World Bulletin / News Desk
A strong 6.0-magnitude earthquake struck western Iran near the border with Iraq early Sunday, killing two people and injuring more than 200, officials said.
The head of the emergency department at Kermanshah University of Medical Sciences, Saeb Sharidari, told state news agency IRNA that two people were killed and 241 injured, six critically.
Sharidari said the two dead were a pregnant woman and a 70-year-old man who suffered a heart attack.
IRNA quoted local officials saying that electricity had been cut to 70 villages but that it was restored to at least 50 by dawn.
The provincial head of the Red Crescent, Mohammad Reza Amirian, said there had been at least 21 aftershocks.
He said there were potential problems with drinking water due to damaged infrastructure in villages, but that it had not yet been necessary to distribute food and tents.
Kermanshah governor Houshang Bazvand told the Tasnim news agency that electricity had been temporarily cut to several villages.
A crisis centre was set up, with hospitals and relief organisations placed on alert.
But the local director of crisis management, Reza Mahmoudian, told the Mehr news agency that "the situation was under control" and no request for help had been sent to neighbouring provinces.
There were reports that the quake was felt far across the border into Iraq.
Images on social media showed people being rushed to hospitals, but suggested relatively light damage to infrastructure.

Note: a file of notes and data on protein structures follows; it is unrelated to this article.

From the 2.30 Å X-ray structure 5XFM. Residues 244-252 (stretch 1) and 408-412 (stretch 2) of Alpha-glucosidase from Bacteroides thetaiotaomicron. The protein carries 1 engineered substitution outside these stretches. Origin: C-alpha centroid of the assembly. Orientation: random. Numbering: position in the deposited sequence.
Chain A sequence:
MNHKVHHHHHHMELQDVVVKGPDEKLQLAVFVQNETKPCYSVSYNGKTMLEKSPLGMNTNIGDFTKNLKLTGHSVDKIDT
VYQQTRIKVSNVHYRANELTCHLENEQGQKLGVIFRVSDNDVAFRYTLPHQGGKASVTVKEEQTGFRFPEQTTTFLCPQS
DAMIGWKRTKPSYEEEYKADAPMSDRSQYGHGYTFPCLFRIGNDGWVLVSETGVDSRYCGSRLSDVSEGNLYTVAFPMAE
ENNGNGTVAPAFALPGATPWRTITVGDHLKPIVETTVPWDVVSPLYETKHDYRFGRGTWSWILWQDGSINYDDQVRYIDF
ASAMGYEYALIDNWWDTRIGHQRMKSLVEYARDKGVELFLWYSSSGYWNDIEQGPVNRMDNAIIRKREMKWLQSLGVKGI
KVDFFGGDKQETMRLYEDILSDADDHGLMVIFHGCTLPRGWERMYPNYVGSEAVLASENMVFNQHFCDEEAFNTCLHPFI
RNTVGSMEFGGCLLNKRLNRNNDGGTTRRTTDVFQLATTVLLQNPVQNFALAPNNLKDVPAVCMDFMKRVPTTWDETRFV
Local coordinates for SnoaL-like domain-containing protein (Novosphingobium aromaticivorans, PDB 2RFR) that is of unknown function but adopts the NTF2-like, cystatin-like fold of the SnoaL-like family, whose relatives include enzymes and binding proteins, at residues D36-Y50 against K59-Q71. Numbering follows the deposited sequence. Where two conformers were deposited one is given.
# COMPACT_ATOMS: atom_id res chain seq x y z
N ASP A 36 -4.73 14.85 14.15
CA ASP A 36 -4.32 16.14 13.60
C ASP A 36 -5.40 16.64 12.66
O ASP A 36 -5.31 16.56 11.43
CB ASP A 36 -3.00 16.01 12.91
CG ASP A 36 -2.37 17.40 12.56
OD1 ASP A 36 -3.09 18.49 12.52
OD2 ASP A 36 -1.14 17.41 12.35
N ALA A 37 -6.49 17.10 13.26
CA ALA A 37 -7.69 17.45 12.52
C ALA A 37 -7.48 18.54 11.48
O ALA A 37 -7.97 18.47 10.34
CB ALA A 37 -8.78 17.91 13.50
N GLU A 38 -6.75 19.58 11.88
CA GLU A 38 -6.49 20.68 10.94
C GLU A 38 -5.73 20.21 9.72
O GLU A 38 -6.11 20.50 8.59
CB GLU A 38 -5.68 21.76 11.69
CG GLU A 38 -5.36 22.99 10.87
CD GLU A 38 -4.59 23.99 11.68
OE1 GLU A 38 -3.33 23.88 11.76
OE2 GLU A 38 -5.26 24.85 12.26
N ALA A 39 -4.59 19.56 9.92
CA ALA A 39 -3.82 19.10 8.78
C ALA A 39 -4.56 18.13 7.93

Iran sits on top of two major tectonic plates and sees frequent seismic activity.
Kermanshah is still recovering from a devastating 7.3-magnitude quake that struck last November, killing 620 people in the province and another eight people in Iraq.
That quake left more than 12,000 people injured and damaged some 30,000 houses, leaving huge numbers homeless at the start of the cold season in the mountainous region.
There was criticism that much of the new social housing built as part of a scheme championed by ex-president Mahmoud Ahmadinejad had failed to withstand the tremor.
President Hassan Rouhani said those responsible would be held to account.
Iran's deadliest quake in recent years was a 6.6-magnitude tremor that struck the southeast in 2003, decimating the ancient mud-brick city of Bam and killing at least 31,000 people.
In 1990, a 7.4-magnitude quake in northern Iran killed 40,000 people, injured 300,000 and left half a million homeless, reducing dozens of towns and nearly 2,000 villages to rubble.Last Mod: 26 Ağustos 2018, 10:52